Theater Emory announces its 2012-2013 season, “Provocative Tales: Eccentrics, Beasts, & Misfits,” focusing on new adaptations and stagings of the powerful and timeless stories of Chekhov, Dario Fo and the Grimm Brothers.
New to Theater Emory this year is the “Breaking Ground” series, a laboratory for exploring new work that is open to Atlanta artists, students, alumni and faculty. Artists are invited to use this series of informal Monday evenings, beginning September 10, to present work in progress, preview more finished work in front of an audience in order to acquire feedback, and explore raw ideas and innovative approaches to beginning the process of development.
“This fall we are bringing the provocative and edgy worlds of Dario Fo and the Grimm tales into modern culture and pop iconography. It’s a sort of collision of the zeitgeist of our contemporary society and the old, familiar stories from childhood,” says Janice Akers, artistic director for Theater Emory. “In the spring, we are following Chekhov’s wild eccentrics in his brilliant masterpiece, “The Cherry Orchard” and in “Watching Chekhov Watching,” an evening of original adaptations of Chekhov stories into theater and film.”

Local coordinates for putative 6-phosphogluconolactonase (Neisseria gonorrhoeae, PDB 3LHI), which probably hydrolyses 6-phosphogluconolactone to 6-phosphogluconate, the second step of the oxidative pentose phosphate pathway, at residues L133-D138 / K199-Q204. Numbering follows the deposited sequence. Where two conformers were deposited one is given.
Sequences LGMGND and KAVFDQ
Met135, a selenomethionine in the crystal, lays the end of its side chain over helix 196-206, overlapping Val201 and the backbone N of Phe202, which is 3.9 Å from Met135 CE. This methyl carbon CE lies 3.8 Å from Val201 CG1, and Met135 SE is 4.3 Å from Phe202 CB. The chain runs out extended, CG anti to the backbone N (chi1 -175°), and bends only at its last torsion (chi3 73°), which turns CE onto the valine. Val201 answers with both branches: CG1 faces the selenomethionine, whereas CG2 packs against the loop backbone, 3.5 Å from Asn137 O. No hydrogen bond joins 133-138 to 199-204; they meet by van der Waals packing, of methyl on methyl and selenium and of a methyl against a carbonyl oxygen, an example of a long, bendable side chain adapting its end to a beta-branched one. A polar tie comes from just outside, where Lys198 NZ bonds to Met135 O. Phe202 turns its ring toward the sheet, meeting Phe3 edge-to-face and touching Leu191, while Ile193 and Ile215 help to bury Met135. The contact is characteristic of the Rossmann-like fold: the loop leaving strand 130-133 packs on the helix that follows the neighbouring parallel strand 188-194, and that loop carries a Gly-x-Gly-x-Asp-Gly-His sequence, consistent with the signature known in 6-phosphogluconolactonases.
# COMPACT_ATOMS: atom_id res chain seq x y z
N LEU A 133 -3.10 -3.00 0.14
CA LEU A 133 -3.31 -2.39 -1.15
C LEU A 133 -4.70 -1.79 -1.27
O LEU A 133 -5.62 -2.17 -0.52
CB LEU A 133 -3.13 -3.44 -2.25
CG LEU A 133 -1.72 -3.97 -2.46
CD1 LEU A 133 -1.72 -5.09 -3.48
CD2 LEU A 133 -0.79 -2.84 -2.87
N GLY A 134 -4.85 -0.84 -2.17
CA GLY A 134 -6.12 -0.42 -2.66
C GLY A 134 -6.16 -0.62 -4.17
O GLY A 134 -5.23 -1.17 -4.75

The 2012-2013 season jumps off with Dario Fo’s “The Comic Mysteries (Mystero Buffo),” translated by Ed Emery; a lively, street-theater style comedy presented by students and professional actors. Directed by Donald McManus, “The Comic Mysteries” (September 27-29) confronts contemporary attitudes about spirituality and politics using ancient comic techniques.
Theater Emory continues its dedication to producing new work with “Grim, Grimmer, Grimmest: Tales of a Precarious Nature,” November 8-18. Conceived and directed by Janice Akers and originally developed in the 2011 Brave New Works festival, “Grim Grimmer Grimmest” takes modern, urban travelers into the shocking, forbidden, and magical stories of the Brothers Grimm and drops them into places of disequilibrium and transformation.
The spring semester starts with “Watching Chekhov Watching” February 14-24, three original adaptations of the master storyteller’s short stories into theater and film. Theater faculty Michael Evenden and Lisa Paulsen along with Emory alum, Nicholas Surbey (‘10C) reimagine Chekhov’s mesmerizing tales of daily life and the absurd complexities of human impulse.
The season ends with Chekhov’s “The Cherry Orchard” April 4-14, a moving comedy about the necessity of letting go of what we love. Every moment is ephemeral in this story of childish misfits who live in the past or the future rather than the present. Written by a dying Chekhov, “The Cherry Orchard” is a masterpiece about transition that itself transitioned theater into a new age.
For tickets and information, visit arts.emory.edu or call the Arts at Emory box office at 404.727.5050.
Theater Emory, the professional company in residence at Emory University, produces a wide range of drama, from classics to new works. Liberal arts undergraduates work with professional directors, actors, designers, playwrights, dramaturgs, choreographers, composers, music directors and stage managers.